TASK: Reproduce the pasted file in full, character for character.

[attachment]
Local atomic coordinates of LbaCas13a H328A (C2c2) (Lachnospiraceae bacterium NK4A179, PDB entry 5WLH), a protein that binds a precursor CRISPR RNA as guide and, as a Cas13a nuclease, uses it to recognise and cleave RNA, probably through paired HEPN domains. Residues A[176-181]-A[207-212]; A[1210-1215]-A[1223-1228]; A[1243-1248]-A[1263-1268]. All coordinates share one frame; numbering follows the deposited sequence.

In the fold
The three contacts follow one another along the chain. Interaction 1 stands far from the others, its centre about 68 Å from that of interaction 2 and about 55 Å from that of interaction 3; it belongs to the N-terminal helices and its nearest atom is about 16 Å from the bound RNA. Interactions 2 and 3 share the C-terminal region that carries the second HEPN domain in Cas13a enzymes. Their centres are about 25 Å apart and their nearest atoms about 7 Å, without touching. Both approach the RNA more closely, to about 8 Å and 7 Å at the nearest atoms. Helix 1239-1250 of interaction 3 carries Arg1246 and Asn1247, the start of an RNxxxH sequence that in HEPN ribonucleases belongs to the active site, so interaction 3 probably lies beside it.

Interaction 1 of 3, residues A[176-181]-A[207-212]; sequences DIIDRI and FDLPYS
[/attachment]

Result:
Local atomic coordinates of LbaCas13a H328A (C2c2) (Lachnospiraceae bacterium NK4A179, PDB entry 5WLH), a protein that binds a precursor CRISPR RNA as guide and, as a Cas13a nuclease, uses it to recognise and cleave RNA, probably through paired HEPN domains. Residues A[176-181]-A[207-212]; A[1210-1215]-A[1223-1228]; A[1243-1248]-A[1263-1268]. All coordinates share one frame; numbering follows the deposited sequence.

In the fold
The three contacts follow one another along the chain. Interaction 1 stands far from the others, its centre about 68 Å from that of interaction 2 and about 55 Å from that of interaction 3; it belongs to the N-terminal helices and its nearest atom is about 16 Å from the bound RNA. Interactions 2 and 3 share the C-terminal region that carries the second HEPN domain in Cas13a enzymes. Their centres are about 25 Å apart and their nearest atoms about 7 Å, without touching. Both approach the RNA more closely, to about 8 Å and 7 Å at the nearest atoms. Helix 1239-1250 of interaction 3 carries Arg1246 and Asn1247, the start of an RNxxxH sequence that in HEPN ribonucleases belongs to the active site, so interaction 3 probably lies beside it.

Interaction 1 of 3, residues A[176-181]-A[207-212]; sequences DIIDRI and FDLPYS